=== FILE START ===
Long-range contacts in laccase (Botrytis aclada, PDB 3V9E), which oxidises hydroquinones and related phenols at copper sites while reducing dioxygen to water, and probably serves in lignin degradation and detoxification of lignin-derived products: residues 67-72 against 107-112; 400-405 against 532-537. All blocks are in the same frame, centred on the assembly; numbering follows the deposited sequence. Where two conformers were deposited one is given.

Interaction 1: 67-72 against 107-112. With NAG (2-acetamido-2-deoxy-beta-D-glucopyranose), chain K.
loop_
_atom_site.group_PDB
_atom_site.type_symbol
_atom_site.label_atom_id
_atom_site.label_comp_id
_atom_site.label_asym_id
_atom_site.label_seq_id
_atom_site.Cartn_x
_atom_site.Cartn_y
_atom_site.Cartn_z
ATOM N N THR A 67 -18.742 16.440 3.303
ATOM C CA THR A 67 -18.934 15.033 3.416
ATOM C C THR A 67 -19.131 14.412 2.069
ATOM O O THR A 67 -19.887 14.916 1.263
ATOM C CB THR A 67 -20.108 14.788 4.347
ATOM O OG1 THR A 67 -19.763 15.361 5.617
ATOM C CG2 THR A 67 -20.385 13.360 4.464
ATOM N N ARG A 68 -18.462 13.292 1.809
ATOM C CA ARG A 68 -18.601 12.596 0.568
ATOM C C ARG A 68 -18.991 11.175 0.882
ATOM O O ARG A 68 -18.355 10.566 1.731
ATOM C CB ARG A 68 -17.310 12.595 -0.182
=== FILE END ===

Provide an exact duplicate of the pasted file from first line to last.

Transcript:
Long-range contacts in laccase (Botrytis aclada, PDB 3V9E), which oxidises hydroquinones and related phenols at copper sites while reducing dioxygen to water, and probably serves in lignin degradation and detoxification of lignin-derived products: residues 67-72 against 107-112; 400-405 against 532-537. All blocks are in the same frame, centred on the assembly; numbering follows the deposited sequence. Where two conformers were deposited one is given.

Interaction 1: 67-72 against 107-112. With NAG (2-acetamido-2-deoxy-beta-D-glucopyranose), chain K.
loop_
_atom_site.group_PDB
_atom_site.type_symbol
_atom_site.label_atom_id
_atom_site.label_comp_id
_atom_site.label_asym_id
_atom_site.label_seq_id
_atom_site.Cartn_x
_atom_site.Cartn_y
_atom_site.Cartn_z
ATOM N N THR A 67 -18.742 16.440 3.303
ATOM C CA THR A 67 -18.934 15.033 3.416
ATOM C C THR A 67 -19.131 14.412 2.069
ATOM O O THR A 67 -19.887 14.916 1.263
ATOM C CB THR A 67 -20.108 14.788 4.347
ATOM O OG1 THR A 67 -19.763 15.361 5.617
ATOM C CG2 THR A 67 -20.385 13.360 4.464
ATOM N N ARG A 68 -18.462 13.292 1.809
ATOM C CA ARG A 68 -18.601 12.596 0.568
ATOM C C ARG A 68 -18.991 11.175 0.882
ATOM O O ARG A 68 -18.355 10.566 1.731
ATOM C CB ARG A 68 -17.310 12.595 -0.182